March 3, 2011
NSAIDs Linked To Higher Risk Of Erectile Dysfunction
Men who use non-steroidal anti-inflammatory drugs (NSAIDs) three times a day for more than three months are 38 percent more likely to have erectile dysfunction (ED) as men who do not regularly take these drugs, according to a study by Kaiser Permanente.
The link between ED and pain medications such as aspirin, acetaminophen, ibuprofen and Celebrex remained even after ruling out age and several other conditions as possible explanations, the researchers said.
The NSAIDs are believed to block the hormones that control men's erections, which could help explain the findings, said Dr. Joseph Gleason, a urologist with Kaiser Permanente in Los Angeles, the study's lead author.
Gleason emphasized that the results do not prove that taking NSAIDs causes impotence. Indeed, it is possible that unknown factors may be at work, or that the study did not succeed in accounting for the influence of other diseases entirely.
For instance, some men take low dose aspirin to reduce their risk of heart attack, which in turn means their blood vessels are not in top shape, something that could affect the penis as well, Gleason told Reuters.
For the current study, Gleason and his colleagues used electronic health records, an automated pharmacy database and self-reported questionnaire data to examine NSAID use and ED in an ethnically diverse population of 80,966 men aged 45 to 69 years throughout California.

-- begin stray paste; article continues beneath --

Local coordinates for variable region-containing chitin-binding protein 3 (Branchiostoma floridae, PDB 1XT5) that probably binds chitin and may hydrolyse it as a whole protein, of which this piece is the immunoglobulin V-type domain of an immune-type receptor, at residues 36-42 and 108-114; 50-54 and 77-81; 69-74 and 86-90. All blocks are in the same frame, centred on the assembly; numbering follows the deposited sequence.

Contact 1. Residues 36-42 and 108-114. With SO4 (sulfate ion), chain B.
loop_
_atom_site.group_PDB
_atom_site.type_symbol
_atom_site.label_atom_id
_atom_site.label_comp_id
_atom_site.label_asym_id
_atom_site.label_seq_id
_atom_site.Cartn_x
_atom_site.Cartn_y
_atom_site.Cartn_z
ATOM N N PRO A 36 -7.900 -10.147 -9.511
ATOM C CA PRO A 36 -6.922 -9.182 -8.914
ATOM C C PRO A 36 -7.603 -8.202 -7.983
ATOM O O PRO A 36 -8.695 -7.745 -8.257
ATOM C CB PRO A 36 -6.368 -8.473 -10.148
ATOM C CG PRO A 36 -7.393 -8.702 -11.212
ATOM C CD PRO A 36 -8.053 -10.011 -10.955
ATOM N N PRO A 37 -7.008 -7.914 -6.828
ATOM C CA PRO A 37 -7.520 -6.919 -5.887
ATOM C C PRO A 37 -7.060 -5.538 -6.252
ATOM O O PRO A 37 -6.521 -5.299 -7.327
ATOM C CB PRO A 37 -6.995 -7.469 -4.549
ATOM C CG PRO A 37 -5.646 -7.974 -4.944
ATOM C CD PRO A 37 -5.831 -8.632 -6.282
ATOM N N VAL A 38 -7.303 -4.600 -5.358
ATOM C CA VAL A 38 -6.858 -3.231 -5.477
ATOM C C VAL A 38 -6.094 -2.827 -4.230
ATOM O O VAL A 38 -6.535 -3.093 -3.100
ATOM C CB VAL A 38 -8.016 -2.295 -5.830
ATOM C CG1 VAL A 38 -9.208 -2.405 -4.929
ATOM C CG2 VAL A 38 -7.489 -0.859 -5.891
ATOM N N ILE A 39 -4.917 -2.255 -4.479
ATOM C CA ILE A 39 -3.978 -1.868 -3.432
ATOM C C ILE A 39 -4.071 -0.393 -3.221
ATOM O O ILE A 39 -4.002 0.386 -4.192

Overall, slightly less than half reported taking painkillers at least five times a week, while less than a third reported moderate or severe ED.
Of those who took painkillers regularly, 64 percent said they could never get an erection, compared with 36 percent who did not routinely take NSAIDs.
After accounting for factors like age, weight, high blood pressure and cardiovascular disease, the researchers still found a 38-percent higher risk of ED among men taking painkillers.
However, the researchers caution that men should not stop taking NSAIDs based on this study.
"There are many proven benefits of non steroidals in preventing heart disease and for other conditions. People shouldn't stop taking them based on this observational study. However, if a man is taking this class of drugs and has ED, it's worth a discussion with his doctor," said study senior author Dr. Steven Jacobsen, an epidemiologist and director of research for Kaiser Permanente Southern California.
The study was published online February 22 in the Journal of Urology.
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